Sometimes it is necessary to supply a "Content-Type"
header from the script to help the browser to work out what to do with
it. Unless a the script explicitly sets the content-type the server
or the browser will make a guess based on the file extension. Since
most of your scripts will have extensions like
.cgi this is not very accurate.
For example, I set the content-type explicitly in the M'Cheyne Server PHP script to indicate that the contents are XML, and browsers that understand XML should render it as such.
Another example is the GIF server, which is a Perl script. A GIF
file should be served with content-type
make sure of it I set it explcitly,
print "Content-Type: image/gif\n";
A "Location" header performs a so-called server-side redirect. If a client accesses a page X.html and the server responds with Location: Y.html the client browser will automatically open page Y.html instead.
I use this feature in a Python CGI script for sending email. If the email was sent successfully it redirects to one page, if there was a problem it redirects to another page. So the only output from the script is generated at the end by the following line:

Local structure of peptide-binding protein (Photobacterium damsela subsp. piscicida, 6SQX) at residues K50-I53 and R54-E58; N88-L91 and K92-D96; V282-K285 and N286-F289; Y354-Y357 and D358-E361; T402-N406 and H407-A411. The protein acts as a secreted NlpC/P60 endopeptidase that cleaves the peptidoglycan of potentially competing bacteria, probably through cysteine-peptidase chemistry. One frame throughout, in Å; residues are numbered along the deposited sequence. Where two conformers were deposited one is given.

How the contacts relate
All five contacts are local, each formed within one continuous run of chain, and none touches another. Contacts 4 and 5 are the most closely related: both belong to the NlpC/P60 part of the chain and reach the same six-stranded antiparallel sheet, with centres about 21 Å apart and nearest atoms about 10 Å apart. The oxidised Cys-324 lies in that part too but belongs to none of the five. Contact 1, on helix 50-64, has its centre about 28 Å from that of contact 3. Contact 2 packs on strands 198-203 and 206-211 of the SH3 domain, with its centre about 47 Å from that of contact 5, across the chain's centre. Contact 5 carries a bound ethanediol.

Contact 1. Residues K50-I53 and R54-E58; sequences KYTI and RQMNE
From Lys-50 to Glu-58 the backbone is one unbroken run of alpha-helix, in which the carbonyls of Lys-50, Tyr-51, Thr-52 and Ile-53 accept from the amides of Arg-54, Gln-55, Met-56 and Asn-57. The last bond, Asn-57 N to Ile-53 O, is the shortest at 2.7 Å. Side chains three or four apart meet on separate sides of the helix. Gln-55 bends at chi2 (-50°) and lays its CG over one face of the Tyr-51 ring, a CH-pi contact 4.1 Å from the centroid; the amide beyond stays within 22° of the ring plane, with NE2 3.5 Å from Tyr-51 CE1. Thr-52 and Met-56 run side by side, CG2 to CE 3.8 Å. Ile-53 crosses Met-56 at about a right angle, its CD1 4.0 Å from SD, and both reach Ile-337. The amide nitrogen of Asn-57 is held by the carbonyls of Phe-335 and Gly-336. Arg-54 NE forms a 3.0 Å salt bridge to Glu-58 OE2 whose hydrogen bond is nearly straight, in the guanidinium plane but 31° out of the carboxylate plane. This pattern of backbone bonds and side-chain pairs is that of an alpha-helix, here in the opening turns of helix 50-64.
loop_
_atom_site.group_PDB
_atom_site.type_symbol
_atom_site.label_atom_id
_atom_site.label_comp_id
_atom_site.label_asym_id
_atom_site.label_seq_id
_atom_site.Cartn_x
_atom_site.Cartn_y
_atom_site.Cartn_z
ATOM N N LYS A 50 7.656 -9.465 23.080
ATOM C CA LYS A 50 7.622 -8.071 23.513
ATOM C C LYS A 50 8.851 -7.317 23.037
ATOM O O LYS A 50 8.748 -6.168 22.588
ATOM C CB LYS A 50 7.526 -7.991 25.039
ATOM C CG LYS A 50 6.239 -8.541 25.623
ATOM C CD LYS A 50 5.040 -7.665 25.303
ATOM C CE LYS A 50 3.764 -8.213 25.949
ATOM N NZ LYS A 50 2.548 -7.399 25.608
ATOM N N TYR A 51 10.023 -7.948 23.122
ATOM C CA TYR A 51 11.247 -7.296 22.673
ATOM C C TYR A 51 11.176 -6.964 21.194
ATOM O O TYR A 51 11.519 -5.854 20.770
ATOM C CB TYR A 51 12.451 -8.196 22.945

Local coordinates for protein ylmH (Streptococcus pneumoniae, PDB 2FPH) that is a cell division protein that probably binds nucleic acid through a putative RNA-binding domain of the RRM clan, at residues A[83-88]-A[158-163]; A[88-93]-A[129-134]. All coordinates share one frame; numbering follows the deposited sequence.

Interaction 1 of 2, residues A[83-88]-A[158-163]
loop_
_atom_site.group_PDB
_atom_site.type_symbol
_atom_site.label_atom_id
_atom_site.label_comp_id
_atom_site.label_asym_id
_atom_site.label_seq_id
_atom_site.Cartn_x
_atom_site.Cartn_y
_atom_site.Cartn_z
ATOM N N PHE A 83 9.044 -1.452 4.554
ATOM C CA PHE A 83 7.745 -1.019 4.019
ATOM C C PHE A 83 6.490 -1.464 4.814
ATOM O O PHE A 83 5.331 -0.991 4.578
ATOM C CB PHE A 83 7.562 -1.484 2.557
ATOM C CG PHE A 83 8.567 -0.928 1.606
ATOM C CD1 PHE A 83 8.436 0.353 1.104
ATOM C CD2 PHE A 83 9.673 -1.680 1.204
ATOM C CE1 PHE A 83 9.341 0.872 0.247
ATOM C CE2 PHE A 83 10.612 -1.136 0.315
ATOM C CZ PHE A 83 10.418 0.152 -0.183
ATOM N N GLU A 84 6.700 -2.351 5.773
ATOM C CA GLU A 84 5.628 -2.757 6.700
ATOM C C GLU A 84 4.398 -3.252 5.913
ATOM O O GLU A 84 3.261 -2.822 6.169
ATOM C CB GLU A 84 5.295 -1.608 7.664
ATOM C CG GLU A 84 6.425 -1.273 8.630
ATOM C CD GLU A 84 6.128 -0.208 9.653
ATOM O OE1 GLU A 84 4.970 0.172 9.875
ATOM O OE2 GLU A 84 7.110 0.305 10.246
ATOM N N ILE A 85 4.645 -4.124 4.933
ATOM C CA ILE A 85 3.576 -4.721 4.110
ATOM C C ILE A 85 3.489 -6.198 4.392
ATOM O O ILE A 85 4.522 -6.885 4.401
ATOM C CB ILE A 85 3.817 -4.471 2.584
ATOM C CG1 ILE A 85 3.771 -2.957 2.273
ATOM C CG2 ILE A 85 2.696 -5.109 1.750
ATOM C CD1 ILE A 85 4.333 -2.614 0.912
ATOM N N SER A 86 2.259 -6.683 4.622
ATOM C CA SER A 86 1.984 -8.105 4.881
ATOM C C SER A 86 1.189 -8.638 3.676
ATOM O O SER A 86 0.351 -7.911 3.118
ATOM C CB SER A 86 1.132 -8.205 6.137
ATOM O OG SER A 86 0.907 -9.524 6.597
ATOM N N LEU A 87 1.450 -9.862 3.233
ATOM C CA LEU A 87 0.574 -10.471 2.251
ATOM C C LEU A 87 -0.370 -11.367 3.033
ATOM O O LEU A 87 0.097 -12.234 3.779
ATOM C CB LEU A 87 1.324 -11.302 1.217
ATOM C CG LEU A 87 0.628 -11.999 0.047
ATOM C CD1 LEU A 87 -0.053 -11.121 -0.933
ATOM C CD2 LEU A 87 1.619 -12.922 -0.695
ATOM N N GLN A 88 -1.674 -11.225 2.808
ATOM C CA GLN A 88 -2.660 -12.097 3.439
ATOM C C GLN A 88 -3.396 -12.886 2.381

print ("Location: http://%s/%s\r\n" % (host, success and 'email_sent.html' or 'email_fail.html'))
So, a user fills in an email form on the website. This form specifies that an email CGI script will handle the data, so when the form is submitted the browser accesses the script. On being accessed this script tries to send email (according to the contents of the form). If sending the email was successful then a Location: http://example.com/email_sent.html header is returned and the browser will finally open that page. If sending the email was unsuccesful then a Location: http://example.com/email_fail.html header is returned and the browser will open that page instead.
Note that for correctness the text of a location header should be an absolute URI—ie. starting with http://—although a relative URI might work.